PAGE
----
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• About the guessing – I often have a rough idea, but if you don’t know, would start with 1/20 of the prior or so.

About the runif(1) < probab – yes, this is one option to code a draw from a Bernoulli trial, another option would be using rbinom(). As for any random number generation, there are many algorithms to do the job, and optimizing this is quite an art. I'm simply using this because this is a standard way to code this, and I wouldn't be surprised to see this code also in other software. I doubt this is a runtime-critical part of the code for any sampler.

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23. Brent Mast says:

Hi. You use a different seed for every iteration of the random uniform. I’m wondering why you didn’t use the same seed for each random variate. Thanks, Brent

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24. Jerry says:

Thank you for this concrete example of the code underlying MCMC. It was extremely helpful. It took me a while to “unpack” and understand your likelihood and prior functions, since I am not fully conversant with functions in R, but it was definitely worth the trouble.

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25. JD says:

Thank you for this example, extremely useful for a newbie to R and MCMC. Could I ask how you would use this type of model practically.

In my mind we could use MCMC to see reasonable acceptable results for y given the same x.

To that end, how could we use our chain results to produce a sequence of y? Or would we need to edit the functions to produce a chain of y values?

Please correct me if I have got this wrong!

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26. MM says:

Thanks, How can I add thinnng interval=3

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• Just record every third iterations of the MCMC in the chain. Or run everything, and then extract every third row of returned matrix.

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Terrific article. It’s so helpful to code an MCMC from scratch to really understand how it works.

Sorry to be a code nit, but you should really pass the y vector as an argument into the likelihood function. It took me a while to figure out what y was within that function. (Also, x is used globally but then again locally for slopevalues, which was a touch confusing. And “sd” is already a base R function – consider calling it stdev or something.)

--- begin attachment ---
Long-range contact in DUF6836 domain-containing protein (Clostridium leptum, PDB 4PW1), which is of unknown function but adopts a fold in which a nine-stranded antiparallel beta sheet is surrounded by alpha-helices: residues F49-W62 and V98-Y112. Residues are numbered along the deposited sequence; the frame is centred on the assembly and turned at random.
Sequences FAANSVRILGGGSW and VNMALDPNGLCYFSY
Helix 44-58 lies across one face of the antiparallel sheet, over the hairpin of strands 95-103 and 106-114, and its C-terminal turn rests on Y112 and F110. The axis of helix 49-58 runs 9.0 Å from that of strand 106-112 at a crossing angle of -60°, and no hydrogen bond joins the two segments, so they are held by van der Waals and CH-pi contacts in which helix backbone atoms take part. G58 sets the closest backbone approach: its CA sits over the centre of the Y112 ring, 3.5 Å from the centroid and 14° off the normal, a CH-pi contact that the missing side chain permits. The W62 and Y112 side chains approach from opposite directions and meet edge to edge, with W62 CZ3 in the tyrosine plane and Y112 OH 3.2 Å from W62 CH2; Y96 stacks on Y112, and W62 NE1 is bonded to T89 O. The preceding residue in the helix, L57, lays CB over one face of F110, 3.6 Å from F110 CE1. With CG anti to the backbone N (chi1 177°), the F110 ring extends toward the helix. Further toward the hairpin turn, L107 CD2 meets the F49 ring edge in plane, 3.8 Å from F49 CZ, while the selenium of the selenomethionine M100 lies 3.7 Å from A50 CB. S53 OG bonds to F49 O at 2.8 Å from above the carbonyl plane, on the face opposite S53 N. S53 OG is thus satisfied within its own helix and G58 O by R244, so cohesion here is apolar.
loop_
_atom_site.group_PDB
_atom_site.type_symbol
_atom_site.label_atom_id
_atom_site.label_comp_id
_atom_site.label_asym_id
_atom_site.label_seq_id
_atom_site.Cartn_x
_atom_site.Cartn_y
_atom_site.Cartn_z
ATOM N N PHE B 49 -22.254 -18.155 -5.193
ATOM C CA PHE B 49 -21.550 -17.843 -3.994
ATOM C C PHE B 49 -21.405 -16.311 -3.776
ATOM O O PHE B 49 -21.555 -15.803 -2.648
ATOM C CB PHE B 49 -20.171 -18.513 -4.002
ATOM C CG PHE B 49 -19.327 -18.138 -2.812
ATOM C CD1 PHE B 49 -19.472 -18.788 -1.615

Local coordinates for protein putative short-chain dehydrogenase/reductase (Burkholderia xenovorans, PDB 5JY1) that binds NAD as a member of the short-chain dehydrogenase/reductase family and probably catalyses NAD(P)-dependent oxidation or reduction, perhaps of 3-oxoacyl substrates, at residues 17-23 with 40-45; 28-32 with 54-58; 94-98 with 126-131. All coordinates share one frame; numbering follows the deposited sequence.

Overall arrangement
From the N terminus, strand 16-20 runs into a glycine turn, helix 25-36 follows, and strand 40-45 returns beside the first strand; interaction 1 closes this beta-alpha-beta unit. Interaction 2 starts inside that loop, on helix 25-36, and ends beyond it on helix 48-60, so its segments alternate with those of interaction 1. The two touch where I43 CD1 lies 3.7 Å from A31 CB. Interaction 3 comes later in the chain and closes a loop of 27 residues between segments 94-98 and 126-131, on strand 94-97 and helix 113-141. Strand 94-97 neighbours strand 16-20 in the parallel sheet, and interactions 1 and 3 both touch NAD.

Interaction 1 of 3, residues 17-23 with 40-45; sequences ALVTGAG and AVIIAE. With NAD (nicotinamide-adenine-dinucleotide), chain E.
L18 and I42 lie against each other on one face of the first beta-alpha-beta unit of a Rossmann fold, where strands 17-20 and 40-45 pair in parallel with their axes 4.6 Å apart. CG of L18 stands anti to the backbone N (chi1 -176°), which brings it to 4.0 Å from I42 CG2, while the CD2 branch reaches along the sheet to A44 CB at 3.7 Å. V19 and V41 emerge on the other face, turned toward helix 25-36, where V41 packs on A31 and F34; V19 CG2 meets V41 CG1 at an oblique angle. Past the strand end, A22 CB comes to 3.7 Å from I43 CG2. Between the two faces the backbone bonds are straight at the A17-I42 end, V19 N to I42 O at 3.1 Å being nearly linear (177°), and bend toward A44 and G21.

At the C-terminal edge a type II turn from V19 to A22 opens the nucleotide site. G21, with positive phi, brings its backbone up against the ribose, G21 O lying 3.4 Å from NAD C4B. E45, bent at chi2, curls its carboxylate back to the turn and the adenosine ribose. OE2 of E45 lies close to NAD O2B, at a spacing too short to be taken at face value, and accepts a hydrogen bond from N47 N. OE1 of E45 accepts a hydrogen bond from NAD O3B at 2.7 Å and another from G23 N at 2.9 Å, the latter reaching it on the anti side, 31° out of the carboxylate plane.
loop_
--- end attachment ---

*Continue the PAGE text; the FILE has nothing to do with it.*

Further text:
The explanation of the mathematical process is really clear. Kudos on a great article.

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• Hi Jon, thanks for the feedback, and sorry for a very late reply. About making L a function of D – we had the same discussion extensively for the https://github.com/florianhartig/BayesianTools package. The issue with doing this is that you then have to pass on the data through the MCMC as well, which I find creates more issues than solutions.

You’re right about sd, should change that!

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28. jacob says:

Hi, i’m fairly new to Bayesian and R, but i’m very studious in an attempt to climb this learning curve. Do you know of any great conceptual/intuitive books/video series that help teach R as it relates to bayesian?

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29. Caroline Mburu says:

Thank you very much for this example.I wonder if you have any links to a simplified MCMC for deterministic SIR models?Where you are estimating gamma and beta?

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30. Caroline Mburu says:

Thank you very much for the quick response.Let me have a look at the links

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31. Sae says:

Thank you for the great example! One question: Could you use a dirichlet prior for any other parameters?

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32. Drinold says:

thanks for great in debt on mcmc

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33. akyp says:

How about having only a prior of 1/sigma^2 for ε? I tried to make the algorithm work only using one prior on sigma, and I could not make it converge…